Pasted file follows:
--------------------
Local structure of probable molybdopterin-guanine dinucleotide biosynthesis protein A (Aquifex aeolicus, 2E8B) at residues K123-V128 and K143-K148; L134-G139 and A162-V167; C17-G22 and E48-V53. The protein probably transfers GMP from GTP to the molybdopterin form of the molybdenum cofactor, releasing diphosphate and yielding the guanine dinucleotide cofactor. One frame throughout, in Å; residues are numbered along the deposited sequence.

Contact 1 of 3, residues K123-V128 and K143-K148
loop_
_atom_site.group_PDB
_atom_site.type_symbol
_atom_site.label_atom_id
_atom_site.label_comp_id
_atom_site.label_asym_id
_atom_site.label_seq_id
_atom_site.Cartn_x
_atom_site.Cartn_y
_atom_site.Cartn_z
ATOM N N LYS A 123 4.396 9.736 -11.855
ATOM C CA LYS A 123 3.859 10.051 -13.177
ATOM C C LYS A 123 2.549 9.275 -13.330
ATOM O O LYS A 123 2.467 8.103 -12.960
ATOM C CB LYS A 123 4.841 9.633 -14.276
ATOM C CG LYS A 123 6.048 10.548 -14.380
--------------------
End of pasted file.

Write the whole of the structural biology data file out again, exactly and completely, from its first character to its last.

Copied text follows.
Local structure of probable molybdopterin-guanine dinucleotide biosynthesis protein A (Aquifex aeolicus, 2E8B) at residues K123-V128 and K143-K148; L134-G139 and A162-V167; C17-G22 and E48-V53. The protein probably transfers GMP from GTP to the molybdopterin form of the molybdenum cofactor, releasing diphosphate and yielding the guanine dinucleotide cofactor. One frame throughout, in Å; residues are numbered along the deposited sequence.

Contact 1 of 3, residues K123-V128 and K143-K148
loop_
_atom_site.group_PDB
_atom_site.type_symbol
_atom_site.label_atom_id
_atom_site.label_comp_id
_atom_site.label_asym_id
_atom_site.label_seq_id
_atom_site.Cartn_x
_atom_site.Cartn_y
_atom_site.Cartn_z
ATOM N N LYS A 123 4.396 9.736 -11.855
ATOM C CA LYS A 123 3.859 10.051 -13.177
ATOM C C LYS A 123 2.549 9.275 -13.330
ATOM O O LYS A 123 2.467 8.103 -12.960
ATOM C CB LYS A 123 4.841 9.633 -14.276
ATOM C CG LYS A 123 6.048 10.548 -14.380